Hospitals and Compliance
Hospitals are being squeezed on many fronts – government reimbursement for medical services are declining, government regulatory requirements are increasing, and the prospects for improvement are dwindling. Medicare and Medicaid payments come with so many restrictions and conditions that healthcare providers, including hospitals, face serious business calculations on whether or not serving whole classes of patients are economically worth the trouble.
Looking over the legal and compliance risk landscape, hospitals face continuing risks under the False Claims Act, the Stark law and the Health Insurance Portability and Accountability Act (“HIPAA”). Current trends in each of these areas underscore increased risk of enforcement and burdens from compliance.
The False Claims Act continues to top the list of risks for every healthcare provider, including hospitals. Government prosecutors secured a legislative wish-list of FCA provisions which all but guaranteed the government would increase its advantage in every investigation. The FCA has become a catch-all way for the government to secure large financial settlements from hospitals for sloppy record-keeping or situations where the intent evidence is mixed.
The whistleblower cottage industry continues to grow as more attorneys seek out plaintiffs to launch lucrative FCA cases against hospitals and others with deep pockets. The government embraces this regime as an effective way to leverage limited investigative and prosecution resources. Hospitals have on incentive to fight these cases since the cost of litigating and putting the government to its proof is prohibitive.
Stark law violations have grown in importance as well – first as a predicate for FCA cases but as stand-alone enforcement matters. The government has created an almost impenetrable set of requirements and restrictions around physician relationships that hospitals cannot even figure out how to comply with the possible violations. More and more hospitals are employing their own physicians which eliminates a number of Stark law restrictions. However, a significant percentage of physicians (approximately 70 percent) continue to have a variety of financial relationships with hospitals, and the risk increases that such arrangements may result in prohibited referrals to the physician.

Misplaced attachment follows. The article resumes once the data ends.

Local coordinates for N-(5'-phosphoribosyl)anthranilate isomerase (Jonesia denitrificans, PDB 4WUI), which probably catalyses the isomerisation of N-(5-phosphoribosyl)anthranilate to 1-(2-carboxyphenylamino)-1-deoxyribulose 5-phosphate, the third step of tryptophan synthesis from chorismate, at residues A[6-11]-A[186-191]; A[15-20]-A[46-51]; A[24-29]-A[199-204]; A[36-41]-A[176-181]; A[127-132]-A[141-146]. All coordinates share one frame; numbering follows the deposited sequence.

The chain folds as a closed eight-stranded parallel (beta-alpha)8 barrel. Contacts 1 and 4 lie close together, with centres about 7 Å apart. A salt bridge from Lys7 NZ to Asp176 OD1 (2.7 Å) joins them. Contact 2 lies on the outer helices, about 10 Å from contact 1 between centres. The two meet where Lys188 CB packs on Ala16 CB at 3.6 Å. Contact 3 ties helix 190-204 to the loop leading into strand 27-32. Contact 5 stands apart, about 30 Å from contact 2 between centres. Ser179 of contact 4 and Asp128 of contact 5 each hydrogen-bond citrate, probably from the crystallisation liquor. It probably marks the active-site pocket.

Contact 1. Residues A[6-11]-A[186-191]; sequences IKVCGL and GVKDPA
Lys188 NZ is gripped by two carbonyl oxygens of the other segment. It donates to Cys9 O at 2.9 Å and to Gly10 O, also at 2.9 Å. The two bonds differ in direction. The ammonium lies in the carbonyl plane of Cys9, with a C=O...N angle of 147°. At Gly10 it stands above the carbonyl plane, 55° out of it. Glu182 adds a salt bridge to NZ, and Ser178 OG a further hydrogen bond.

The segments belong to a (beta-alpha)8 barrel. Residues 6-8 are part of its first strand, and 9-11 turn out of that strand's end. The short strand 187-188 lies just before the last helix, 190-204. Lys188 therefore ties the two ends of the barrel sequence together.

The Stark law has numerous permutations, safe harbors and possible exclusions. The law has broad application to hospital-physician relationships, including: (1) employment terms and joint management terms; (2) on-call coverage arrangements; (3) acquisitions; (4) joint ventures; (5) medical directorships; (6) office purchase or leasing arrangements; and (7) related services.
Hospitals are used to dealing with HIPAA requirements and restrictions. What they are not used to is an aggressive enforcement environment and expansion of HIPAA requirements to business partners. HHS’ Office of Civil Rights is enforcing HIPAA requirements on privacy and overall data security, especially as part of “meaningful use” requirements.
Hospitals have been paying settlements around $1 million for specific data infirmities, including loss of data, unauthorized access to personal health information, and theft of unsecured data.
In this environment, hospitals need to devote more attention to focused and proactive compliance programs. It is tough for hospitals to allocate more resources given the tightening financial situation. It is important to focus on some basic compliance tasks, including: (1) regular internal audits; (2) active enforcement of enforcement standards; (3) training and education; (4) respond promptly and carefully to potential compliance issues; and (5) devote more attention to communications with managers, employees and the board.